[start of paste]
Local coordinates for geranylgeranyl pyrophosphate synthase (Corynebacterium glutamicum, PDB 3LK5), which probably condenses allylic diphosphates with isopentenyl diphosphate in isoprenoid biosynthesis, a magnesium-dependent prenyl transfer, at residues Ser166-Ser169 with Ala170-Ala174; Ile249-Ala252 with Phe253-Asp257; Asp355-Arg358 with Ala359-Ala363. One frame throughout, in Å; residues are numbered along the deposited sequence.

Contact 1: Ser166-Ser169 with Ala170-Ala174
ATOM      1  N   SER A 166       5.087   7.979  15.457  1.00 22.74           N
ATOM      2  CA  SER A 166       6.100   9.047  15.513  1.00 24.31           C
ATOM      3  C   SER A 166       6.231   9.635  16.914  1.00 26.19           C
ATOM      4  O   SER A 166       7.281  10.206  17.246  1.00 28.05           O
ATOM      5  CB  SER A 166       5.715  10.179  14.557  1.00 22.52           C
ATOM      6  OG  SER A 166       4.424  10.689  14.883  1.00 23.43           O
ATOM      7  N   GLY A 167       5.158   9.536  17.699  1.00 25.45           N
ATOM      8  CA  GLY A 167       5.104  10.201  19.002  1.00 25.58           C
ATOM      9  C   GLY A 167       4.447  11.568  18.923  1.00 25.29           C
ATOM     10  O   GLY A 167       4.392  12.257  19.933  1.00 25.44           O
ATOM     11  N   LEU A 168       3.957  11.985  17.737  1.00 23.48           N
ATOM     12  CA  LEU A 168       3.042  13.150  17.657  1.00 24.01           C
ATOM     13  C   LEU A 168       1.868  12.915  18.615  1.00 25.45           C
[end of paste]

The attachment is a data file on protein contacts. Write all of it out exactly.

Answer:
Local coordinates for geranylgeranyl pyrophosphate synthase (Corynebacterium glutamicum, PDB 3LK5), which probably condenses allylic diphosphates with isopentenyl diphosphate in isoprenoid biosynthesis, a magnesium-dependent prenyl transfer, at residues Ser166-Ser169 with Ala170-Ala174; Ile249-Ala252 with Phe253-Asp257; Asp355-Arg358 with Ala359-Ala363. One frame throughout, in Å; residues are numbered along the deposited sequence.

Contact 1: Ser166-Ser169 with Ala170-Ala174
ATOM      1  N   SER A 166       5.087   7.979  15.457  1.00 22.74           N
ATOM      2  CA  SER A 166       6.100   9.047  15.513  1.00 24.31           C
ATOM      3  C   SER A 166       6.231   9.635  16.914  1.00 26.19           C
ATOM      4  O   SER A 166       7.281  10.206  17.246  1.00 28.05           O
ATOM      5  CB  SER A 166       5.715  10.179  14.557  1.00 22.52           C
ATOM      6  OG  SER A 166       4.424  10.689  14.883  1.00 23.43           O
ATOM      7  N   GLY A 167       5.158   9.536  17.699  1.00 25.45           N
ATOM      8  CA  GLY A 167       5.104  10.201  19.002  1.00 25.58           C
ATOM      9  C   GLY A 167       4.447  11.568  18.923  1.00 25.29           C
ATOM     10  O   GLY A 167       4.392  12.257  19.933  1.00 25.44           O
ATOM     11  N   LEU A 168       3.957  11.985  17.737  1.00 23.48           N
ATOM     12  CA  LEU A 168       3.042  13.150  17.657  1.00 24.01           C
ATOM     13  C   LEU A 168       1.868  12.915  18.615  1.00 25.45           C